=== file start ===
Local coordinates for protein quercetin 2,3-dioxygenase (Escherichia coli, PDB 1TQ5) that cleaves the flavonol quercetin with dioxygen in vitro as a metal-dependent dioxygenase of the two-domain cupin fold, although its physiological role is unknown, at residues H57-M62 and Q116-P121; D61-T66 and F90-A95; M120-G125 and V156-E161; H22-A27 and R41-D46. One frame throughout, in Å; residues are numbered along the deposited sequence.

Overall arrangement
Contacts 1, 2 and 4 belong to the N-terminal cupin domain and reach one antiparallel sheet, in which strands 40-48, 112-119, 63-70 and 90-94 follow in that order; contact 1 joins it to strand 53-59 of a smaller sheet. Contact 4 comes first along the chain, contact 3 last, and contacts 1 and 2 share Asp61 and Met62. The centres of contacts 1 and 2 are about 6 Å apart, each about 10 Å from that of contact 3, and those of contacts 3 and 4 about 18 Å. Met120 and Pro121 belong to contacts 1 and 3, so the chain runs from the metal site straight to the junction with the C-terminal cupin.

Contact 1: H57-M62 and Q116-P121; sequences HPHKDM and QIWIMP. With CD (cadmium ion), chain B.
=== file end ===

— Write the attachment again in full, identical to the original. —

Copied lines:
Local coordinates for protein quercetin 2,3-dioxygenase (Escherichia coli, PDB 1TQ5) that cleaves the flavonol quercetin with dioxygen in vitro as a metal-dependent dioxygenase of the two-domain cupin fold, although its physiological role is unknown, at residues H57-M62 and Q116-P121; D61-T66 and F90-A95; M120-G125 and V156-E161; H22-A27 and R41-D46. One frame throughout, in Å; residues are numbered along the deposited sequence.

Overall arrangement
Contacts 1, 2 and 4 belong to the N-terminal cupin domain and reach one antiparallel sheet, in which strands 40-48, 112-119, 63-70 and 90-94 follow in that order; contact 1 joins it to strand 53-59 of a smaller sheet. Contact 4 comes first along the chain, contact 3 last, and contacts 1 and 2 share Asp61 and Met62. The centres of contacts 1 and 2 are about 6 Å apart, each about 10 Å from that of contact 3, and those of contacts 3 and 4 about 18 Å. Met120 and Pro121 belong to contacts 1 and 3, so the chain runs from the metal site straight to the junction with the C-terminal cupin.

Contact 1: H57-M62 and Q116-P121; sequences HPHKDM and QIWIMP. With CD (cadmium ion), chain B.